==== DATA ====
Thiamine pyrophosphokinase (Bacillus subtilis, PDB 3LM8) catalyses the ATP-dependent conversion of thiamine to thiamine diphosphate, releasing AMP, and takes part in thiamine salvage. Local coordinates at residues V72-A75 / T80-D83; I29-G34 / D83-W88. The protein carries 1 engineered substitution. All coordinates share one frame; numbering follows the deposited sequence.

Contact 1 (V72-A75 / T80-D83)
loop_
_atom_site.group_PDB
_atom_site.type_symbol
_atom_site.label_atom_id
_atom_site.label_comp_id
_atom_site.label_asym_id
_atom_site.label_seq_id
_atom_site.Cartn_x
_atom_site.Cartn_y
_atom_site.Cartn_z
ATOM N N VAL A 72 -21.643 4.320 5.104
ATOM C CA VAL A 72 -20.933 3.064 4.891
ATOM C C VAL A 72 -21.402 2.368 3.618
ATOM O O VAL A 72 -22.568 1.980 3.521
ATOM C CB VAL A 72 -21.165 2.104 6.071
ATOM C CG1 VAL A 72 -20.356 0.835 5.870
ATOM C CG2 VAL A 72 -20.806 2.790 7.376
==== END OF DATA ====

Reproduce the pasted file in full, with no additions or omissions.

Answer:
Thiamine pyrophosphokinase (Bacillus subtilis, PDB 3LM8) catalyses the ATP-dependent conversion of thiamine to thiamine diphosphate, releasing AMP, and takes part in thiamine salvage. Local coordinates at residues V72-A75 / T80-D83; I29-G34 / D83-W88. The protein carries 1 engineered substitution. All coordinates share one frame; numbering follows the deposited sequence.

Contact 1 (V72-A75 / T80-D83)
loop_
_atom_site.group_PDB
_atom_site.type_symbol
_atom_site.label_atom_id
_atom_site.label_comp_id
_atom_site.label_asym_id
_atom_site.label_seq_id
_atom_site.Cartn_x
_atom_site.Cartn_y
_atom_site.Cartn_z
ATOM N N VAL A 72 -21.643 4.320 5.104
ATOM C CA VAL A 72 -20.933 3.064 4.891
ATOM C C VAL A 72 -21.402 2.368 3.618
ATOM O O VAL A 72 -22.568 1.980 3.521
ATOM C CB VAL A 72 -21.165 2.104 6.071
ATOM C CG1 VAL A 72 -20.356 0.835 5.870
ATOM C CG2 VAL A 72 -20.806 2.790 7.376